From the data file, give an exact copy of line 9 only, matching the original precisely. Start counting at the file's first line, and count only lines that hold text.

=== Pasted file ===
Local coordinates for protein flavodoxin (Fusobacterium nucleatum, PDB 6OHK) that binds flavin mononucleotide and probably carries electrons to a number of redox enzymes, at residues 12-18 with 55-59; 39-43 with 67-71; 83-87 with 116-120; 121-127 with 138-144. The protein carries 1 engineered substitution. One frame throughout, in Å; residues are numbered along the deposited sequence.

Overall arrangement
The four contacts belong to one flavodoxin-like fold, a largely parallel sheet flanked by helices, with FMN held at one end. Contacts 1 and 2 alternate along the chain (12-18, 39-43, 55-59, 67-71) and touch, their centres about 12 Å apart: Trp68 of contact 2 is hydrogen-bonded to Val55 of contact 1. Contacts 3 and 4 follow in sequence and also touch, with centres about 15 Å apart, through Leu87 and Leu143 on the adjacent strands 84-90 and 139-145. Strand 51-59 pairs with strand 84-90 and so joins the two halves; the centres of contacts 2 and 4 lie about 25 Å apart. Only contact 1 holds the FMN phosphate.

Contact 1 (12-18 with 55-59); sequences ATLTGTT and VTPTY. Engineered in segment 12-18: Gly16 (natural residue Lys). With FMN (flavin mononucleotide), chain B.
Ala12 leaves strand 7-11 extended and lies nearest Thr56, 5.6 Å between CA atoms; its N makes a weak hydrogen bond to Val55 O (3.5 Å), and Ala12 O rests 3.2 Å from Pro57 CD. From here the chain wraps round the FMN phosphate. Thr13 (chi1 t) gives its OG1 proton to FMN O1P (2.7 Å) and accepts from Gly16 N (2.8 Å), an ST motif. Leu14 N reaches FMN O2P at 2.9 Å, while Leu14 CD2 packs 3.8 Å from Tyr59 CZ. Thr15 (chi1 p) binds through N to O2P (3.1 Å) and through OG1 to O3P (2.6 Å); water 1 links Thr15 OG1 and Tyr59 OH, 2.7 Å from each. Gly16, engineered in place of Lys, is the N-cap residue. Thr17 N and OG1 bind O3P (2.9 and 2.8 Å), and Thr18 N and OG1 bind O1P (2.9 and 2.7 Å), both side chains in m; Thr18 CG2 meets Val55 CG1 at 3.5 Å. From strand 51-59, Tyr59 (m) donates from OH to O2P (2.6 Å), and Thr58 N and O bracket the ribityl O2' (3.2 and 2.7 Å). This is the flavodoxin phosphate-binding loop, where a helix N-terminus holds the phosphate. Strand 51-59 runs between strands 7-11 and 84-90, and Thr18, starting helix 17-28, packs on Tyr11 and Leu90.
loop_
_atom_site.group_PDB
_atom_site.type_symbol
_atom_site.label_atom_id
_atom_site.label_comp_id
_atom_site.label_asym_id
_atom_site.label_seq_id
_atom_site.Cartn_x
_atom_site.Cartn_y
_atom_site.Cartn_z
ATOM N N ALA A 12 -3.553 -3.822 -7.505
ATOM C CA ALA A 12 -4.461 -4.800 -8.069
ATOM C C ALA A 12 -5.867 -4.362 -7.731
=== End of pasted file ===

_atom_site.label_atom_id